It was supposed to be the football party before the South African festival, instead, Angola’s showpiece event has disintegrated in a hail of machinegun fire. The victims are the Togolese delegation to the games. They planned to make headlines in Angola, but not like this. The report of gunfire will resound in South Africa where football administrators will be squirming in their bullet-proof vests as they plan a hijack-free World Cup. With the death of the Togolese reserve goalkeeper, an already tragic situation worsens. The Cabinda insurrection is as old as the independent country, and if the Angolan war is over, Cabinda province continues as an incubation of resentment.
The FLEC rebels responsible for this cynical inhospitality will surely count the worldwide publicity that this incident has provoked as a great success for their cause. Adebayor says he feels disgraced by the incident. This is hardly an issue on which to contest equality, but terrorism does not pause for sports, anywhere in the world – in 1972, the Munich Olympics was marred by the murder of 11 hostage-athletes by Black September. More recently, British cricketers have been targeted in India.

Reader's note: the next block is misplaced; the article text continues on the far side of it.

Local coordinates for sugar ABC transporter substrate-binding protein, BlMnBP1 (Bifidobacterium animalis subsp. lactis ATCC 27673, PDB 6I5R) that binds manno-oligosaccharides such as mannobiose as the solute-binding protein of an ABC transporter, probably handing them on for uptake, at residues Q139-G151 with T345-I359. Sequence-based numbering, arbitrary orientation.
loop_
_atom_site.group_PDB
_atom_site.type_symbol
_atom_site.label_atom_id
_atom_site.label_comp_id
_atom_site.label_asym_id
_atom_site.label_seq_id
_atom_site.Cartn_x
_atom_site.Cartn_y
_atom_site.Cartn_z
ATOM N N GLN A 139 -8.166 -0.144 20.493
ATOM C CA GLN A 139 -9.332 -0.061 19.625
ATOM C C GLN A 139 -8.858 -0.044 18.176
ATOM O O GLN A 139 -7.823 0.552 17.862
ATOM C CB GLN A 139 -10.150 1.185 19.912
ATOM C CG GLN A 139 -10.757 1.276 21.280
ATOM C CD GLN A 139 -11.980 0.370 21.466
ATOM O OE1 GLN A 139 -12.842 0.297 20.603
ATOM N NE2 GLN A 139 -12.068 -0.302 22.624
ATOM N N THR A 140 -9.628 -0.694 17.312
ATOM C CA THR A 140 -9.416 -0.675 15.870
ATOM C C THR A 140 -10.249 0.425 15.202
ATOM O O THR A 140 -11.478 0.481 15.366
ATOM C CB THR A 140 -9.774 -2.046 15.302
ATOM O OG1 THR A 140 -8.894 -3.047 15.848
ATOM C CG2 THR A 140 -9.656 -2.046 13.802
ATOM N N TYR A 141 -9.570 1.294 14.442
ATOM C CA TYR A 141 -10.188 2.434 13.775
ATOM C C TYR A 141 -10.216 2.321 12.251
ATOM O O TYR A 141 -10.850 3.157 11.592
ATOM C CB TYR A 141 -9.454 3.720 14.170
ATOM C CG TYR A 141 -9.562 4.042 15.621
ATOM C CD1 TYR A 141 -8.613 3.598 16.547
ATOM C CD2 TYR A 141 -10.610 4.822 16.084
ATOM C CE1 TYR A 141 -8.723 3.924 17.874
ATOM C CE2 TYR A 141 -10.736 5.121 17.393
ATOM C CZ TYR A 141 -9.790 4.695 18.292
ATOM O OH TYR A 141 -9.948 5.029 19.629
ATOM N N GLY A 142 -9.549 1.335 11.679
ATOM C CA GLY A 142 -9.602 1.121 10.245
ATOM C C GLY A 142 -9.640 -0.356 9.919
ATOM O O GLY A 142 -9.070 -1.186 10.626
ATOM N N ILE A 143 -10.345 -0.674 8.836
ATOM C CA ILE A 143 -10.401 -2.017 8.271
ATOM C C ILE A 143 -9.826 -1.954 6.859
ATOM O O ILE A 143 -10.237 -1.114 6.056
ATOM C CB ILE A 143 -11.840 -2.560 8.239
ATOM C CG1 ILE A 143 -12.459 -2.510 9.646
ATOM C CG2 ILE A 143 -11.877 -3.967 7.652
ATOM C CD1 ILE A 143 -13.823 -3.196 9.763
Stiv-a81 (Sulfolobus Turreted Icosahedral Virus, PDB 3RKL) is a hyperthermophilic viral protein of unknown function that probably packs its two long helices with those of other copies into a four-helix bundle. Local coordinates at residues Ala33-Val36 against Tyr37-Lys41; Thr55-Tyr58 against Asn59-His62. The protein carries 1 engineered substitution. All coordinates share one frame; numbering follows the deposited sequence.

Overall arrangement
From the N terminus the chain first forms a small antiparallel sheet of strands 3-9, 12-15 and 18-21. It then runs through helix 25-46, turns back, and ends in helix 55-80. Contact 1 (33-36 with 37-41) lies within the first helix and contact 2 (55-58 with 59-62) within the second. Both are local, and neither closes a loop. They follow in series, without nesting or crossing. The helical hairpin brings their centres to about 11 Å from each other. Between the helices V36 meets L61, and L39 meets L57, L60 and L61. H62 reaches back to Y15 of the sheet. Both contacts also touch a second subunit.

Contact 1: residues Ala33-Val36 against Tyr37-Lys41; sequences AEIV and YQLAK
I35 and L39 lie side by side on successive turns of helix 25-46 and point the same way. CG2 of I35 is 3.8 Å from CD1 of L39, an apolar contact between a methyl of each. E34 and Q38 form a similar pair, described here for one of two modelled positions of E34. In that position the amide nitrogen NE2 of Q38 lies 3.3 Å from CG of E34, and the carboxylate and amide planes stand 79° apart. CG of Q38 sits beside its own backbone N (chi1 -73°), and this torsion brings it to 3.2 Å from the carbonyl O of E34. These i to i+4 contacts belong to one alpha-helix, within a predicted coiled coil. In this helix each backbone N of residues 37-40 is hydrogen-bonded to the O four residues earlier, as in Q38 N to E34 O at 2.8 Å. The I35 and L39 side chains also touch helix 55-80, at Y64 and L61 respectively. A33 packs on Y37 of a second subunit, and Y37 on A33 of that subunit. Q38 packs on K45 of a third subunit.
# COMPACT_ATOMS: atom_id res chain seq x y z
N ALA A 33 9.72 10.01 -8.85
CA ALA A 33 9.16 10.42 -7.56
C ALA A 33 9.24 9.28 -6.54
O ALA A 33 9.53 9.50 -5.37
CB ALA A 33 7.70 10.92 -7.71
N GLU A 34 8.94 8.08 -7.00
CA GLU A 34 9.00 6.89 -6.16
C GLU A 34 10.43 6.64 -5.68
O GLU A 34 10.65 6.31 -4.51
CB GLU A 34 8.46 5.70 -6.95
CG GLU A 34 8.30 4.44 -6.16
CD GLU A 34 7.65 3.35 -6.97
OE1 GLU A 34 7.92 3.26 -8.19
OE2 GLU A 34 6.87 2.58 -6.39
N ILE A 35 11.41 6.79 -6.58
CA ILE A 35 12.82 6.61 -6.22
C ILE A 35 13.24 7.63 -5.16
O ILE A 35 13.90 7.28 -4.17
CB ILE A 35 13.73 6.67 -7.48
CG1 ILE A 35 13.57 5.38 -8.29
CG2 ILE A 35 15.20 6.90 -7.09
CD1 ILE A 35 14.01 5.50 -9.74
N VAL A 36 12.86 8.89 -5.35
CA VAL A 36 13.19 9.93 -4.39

What is clear is that a fifty-year-old dialogue that should have been conducted around a negotiation table is still being pursued by arms. The case for an Arms-Free-Africa is more valid than ever. The disgrace – and the nightmare – that Adebayo and his unfortunate colleagues have suffered keenly for thirty minutes is a life sentence for millions of Africans – and people in crisis areas around the world. For them, there is no possibility of a presidential jet waiting at the nearest airport to evacuate them from harm’s way.
We can do better than this.